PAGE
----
Note that hostname constants can also be used, but since a hostname can correspond to multiple IP addresses, the type of such a variable is “set[addr]”. For example:

local a = www.google.com;
subnet

A type representing a block of IP addresses in CIDR notation. A subnet constant is written as an addr followed by a slash (/) and then the network prefix size specified as a decimal number. For example, 192.168.0.0/16 or [fe80::]/64.

Subnets can be compared for equality (==, !=). An “addr” can be checked for inclusion in a subnet using the in or !in operators.

enum

A type allowing the specification of a set of related values that have no further structure. An example declaration:

type color: enum { Red, White, Blue, };

The last comma after Blue is optional. Both the type name color and the individual values (Red, etc.) have global scope.

Enumerations do not have associated values or ordering. The only operations allowed on enumerations are equality comparisons (==, !=) and assignment (=).

table

An associate array that maps from one set of values to another. The values being mapped are termed the index or indices and the result of the mapping is called the yield. Indexing into tables is very efficient, and internally it is just a single hash table lookup.

The table declaration syntax is:

table [ type^+ ] of type

where type^+ is one or more types, separated by commas. The index type cannot be any of the following types: pattern, table, set, vector, file, opaque, any.

Here is an example of declaring a table indexed by “count” values and yielding “string” values:

global a: table[count] of string;

The yield type can also be more complex:

global a: table[count] of table[addr, port] of string;

which declares a table indexed by “count” and yielding another “table” which is indexed by an “addr” and “port” to yield a “string”.

One way to initialize a table is by enclosing a set of initializers within braces, for example:

global t: table[count] of string = {
    [11] = "eleven",
    [5] = "five",
};

A table constructor can also be used to create a table:

global t2 = table(
    [192.168.0.2, 22/tcp] = "ssh",
    [192.168.0.3, 80/tcp] = "http"
);

Table constructors can also be explicitly named by a type, which is useful when a more complex index type could otherwise be ambiguous:

type MyRec: record {
    a: count &optional;
    b: count;
};

type MyTable: table[MyRec] of string;

global t3 = MyTable([[$b=5]] = "b5", [[$b=7]] = "b7");

Accessing table elements is provided by enclosing index values within square brackets ([]), for example:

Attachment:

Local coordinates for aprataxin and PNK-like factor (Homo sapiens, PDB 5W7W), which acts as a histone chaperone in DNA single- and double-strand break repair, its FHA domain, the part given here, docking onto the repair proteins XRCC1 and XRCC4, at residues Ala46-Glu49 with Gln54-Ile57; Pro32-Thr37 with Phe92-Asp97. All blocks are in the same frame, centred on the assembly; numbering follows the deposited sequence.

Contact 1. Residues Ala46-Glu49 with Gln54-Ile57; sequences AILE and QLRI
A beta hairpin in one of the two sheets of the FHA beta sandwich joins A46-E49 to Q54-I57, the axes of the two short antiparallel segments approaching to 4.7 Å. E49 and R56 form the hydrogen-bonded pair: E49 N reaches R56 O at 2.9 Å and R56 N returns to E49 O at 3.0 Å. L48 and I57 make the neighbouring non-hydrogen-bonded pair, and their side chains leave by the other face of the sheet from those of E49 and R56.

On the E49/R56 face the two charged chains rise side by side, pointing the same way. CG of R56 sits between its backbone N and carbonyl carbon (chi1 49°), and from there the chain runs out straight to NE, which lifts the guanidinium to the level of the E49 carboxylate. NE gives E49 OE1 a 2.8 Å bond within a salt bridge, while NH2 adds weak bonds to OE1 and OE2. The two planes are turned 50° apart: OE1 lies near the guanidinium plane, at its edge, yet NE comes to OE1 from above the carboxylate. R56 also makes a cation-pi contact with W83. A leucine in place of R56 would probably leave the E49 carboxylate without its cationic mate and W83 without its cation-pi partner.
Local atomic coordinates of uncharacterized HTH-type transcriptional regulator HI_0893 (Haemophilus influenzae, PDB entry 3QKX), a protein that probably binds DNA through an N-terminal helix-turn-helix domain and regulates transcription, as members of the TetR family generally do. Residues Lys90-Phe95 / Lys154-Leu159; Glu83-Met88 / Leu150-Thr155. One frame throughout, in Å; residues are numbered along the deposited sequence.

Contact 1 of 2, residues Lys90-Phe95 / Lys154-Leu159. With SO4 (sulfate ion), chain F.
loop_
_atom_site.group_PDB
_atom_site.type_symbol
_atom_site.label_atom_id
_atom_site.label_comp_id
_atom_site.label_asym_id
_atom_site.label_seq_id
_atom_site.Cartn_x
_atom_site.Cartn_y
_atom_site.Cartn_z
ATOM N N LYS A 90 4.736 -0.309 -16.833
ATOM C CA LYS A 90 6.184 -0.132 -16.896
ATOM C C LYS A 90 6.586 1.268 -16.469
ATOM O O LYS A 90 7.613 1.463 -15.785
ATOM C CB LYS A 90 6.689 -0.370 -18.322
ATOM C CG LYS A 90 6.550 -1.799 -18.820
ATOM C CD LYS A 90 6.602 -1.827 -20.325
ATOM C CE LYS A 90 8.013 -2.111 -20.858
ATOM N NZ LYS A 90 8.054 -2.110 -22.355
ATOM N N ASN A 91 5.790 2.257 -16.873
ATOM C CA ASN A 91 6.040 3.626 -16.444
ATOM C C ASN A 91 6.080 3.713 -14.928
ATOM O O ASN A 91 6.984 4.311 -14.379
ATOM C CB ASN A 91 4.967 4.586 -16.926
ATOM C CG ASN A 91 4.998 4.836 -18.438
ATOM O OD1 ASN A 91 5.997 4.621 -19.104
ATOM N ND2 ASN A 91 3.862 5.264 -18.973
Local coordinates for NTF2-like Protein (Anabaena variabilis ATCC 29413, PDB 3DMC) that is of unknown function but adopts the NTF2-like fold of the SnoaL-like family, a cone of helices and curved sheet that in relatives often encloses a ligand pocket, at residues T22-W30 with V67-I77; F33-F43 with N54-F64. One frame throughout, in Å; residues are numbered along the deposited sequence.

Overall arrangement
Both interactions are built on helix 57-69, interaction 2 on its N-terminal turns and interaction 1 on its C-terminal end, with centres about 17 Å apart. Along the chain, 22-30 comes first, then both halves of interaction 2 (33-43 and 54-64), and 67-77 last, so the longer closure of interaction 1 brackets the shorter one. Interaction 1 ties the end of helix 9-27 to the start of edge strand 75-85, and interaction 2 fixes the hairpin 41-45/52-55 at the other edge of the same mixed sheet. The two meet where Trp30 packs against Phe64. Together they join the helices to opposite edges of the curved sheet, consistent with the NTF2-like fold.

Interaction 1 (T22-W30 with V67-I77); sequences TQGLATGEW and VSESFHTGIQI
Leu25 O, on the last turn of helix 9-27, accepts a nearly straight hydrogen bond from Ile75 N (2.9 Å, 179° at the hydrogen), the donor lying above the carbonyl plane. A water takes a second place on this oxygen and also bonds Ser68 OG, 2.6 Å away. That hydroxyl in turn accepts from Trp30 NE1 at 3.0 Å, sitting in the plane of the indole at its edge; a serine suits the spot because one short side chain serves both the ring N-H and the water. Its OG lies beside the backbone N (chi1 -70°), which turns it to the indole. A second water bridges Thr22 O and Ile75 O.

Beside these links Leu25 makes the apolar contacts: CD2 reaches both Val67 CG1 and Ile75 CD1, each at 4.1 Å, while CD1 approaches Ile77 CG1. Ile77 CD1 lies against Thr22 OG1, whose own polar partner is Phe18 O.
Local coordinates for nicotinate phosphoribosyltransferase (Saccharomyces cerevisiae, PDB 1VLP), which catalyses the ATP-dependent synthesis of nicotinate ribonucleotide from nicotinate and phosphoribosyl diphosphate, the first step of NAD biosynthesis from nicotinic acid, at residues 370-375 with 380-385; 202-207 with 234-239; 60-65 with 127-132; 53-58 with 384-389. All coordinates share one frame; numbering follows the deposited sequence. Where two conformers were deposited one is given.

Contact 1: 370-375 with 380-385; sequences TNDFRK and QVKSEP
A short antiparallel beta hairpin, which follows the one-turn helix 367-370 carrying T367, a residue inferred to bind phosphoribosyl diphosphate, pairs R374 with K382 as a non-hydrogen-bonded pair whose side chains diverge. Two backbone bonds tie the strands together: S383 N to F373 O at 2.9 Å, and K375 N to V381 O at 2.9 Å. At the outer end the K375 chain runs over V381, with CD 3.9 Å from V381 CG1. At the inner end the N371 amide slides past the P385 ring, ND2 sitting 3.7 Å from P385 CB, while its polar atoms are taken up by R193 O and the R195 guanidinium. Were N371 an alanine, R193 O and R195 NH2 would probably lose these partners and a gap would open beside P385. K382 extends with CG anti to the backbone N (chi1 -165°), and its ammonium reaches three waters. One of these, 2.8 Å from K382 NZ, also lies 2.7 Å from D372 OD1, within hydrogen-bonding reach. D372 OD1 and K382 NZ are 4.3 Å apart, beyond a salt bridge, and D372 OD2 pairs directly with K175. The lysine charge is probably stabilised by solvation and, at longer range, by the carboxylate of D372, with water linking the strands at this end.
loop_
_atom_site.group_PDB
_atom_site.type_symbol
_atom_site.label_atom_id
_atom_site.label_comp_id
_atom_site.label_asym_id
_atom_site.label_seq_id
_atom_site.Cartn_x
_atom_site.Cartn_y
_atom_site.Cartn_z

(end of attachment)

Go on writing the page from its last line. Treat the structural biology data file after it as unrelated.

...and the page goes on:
print t[11];

And membership can be tested with in or !in:

if ( 13 in t )
    ...
if ( [192.168.0.2, 22/tcp] in t2 )
    ...

Add or overwrite individual table elements by assignment:

t[13] = "thirteen";

Remove individual table elements with delete:

delete t[13];

Nothing happens if the element with index value 13 isn’t present in the table.

The number of elements in a table can be obtained by placing the table identifier between vertical pipe characters:

|t|

See the for statement for info on how to iterate over the elements in a table.

set

A set is like a table, but it is a collection of indices that do not map to any yield value. They are declared with the syntax:

set [ type^+ ]

where type^+ is one or more types separated by commas. The index type cannot be any of the following types: pattern, table, set, vector, file, opaque, any.

Sets can be initialized by listing elements enclosed by curly braces:

global s: set[port] = { 21/tcp, 23/tcp, 80/tcp, 443/tcp };
global s2: set[port, string] = { [21/tcp, "ftp"], [23/tcp, "telnet"] };

A set constructor (equivalent to above example) can also be used to create a set:

global s3 = set(21/tcp, 23/tcp, 80/tcp, 443/tcp);

Set constructors can also be explicitly named by a type, which is useful when a more complex index type could otherwise be ambiguous:

type MyRec: record {
    a: count &optional;
    b: count;
};

type MySet: set[MyRec];

global s4 = MySet([$b=1], [$b=2]);

Set membership is tested with in or !in:

if ( 21/tcp in s )
    ...

if ( [21/tcp, "ftp"] !in s2 )
    ...

Elements are added with add:

add s[22/tcp];

Nothing happens if the element with value 22/tcp was already present in the set.

And removed with delete:

delete s[21/tcp];

Nothing happens if the element with value 21/tcp isn’t present in the set.

The number of elements in a set can be obtained by placing the set identifier between vertical pipe characters:

|s|

See the for statement for info on how to iterate over the elements in a set.

vector

A vector is like a table, except it’s always indexed by a count (and vector indexing is always zero-based). A vector is declared like:

global v: vector of string;

And can be initialized with the vector constructor:

local v = vector("one", "two", "three");

Vector constructors can also be explicitly named by a type, which is useful for when a more complex yield type could otherwise be ambiguous.